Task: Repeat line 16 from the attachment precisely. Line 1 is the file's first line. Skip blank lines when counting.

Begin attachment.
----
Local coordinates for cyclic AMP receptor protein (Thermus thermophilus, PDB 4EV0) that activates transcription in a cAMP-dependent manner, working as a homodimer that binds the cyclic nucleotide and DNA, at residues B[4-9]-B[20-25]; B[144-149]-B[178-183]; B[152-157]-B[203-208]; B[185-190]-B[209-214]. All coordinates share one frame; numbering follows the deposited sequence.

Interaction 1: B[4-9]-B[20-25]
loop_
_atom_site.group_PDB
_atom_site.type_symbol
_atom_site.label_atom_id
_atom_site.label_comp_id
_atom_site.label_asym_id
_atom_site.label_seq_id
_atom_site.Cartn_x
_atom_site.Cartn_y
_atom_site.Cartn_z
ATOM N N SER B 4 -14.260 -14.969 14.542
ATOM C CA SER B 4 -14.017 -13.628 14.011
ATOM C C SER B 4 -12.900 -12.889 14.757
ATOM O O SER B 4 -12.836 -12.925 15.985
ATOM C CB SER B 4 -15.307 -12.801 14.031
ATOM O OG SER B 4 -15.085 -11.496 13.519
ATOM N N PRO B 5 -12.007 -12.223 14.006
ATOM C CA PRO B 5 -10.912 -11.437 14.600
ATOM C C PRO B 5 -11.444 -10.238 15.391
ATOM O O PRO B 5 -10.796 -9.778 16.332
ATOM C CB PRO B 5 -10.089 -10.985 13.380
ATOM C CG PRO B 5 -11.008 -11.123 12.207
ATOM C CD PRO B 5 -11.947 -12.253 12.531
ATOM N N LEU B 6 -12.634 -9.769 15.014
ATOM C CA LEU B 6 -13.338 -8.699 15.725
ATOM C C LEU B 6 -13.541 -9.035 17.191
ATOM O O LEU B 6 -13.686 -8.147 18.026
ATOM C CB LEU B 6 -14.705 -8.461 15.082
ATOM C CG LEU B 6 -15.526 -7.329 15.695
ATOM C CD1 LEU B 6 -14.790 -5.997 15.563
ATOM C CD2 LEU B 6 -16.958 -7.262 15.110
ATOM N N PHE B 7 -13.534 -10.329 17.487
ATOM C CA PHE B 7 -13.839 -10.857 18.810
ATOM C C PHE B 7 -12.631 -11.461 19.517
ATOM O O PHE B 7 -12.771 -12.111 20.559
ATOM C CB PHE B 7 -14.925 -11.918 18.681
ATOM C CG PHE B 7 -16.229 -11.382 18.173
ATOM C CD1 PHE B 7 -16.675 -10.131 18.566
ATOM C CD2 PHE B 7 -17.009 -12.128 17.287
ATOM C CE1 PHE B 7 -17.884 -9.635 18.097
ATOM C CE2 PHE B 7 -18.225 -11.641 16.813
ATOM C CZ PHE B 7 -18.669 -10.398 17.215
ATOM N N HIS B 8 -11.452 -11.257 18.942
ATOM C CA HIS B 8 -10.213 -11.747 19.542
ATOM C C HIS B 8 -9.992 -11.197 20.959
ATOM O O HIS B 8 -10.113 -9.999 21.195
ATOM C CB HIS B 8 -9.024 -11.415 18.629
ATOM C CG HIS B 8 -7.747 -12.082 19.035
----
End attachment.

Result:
ATOM O O SER B 4 -12.836 -12.925 15.985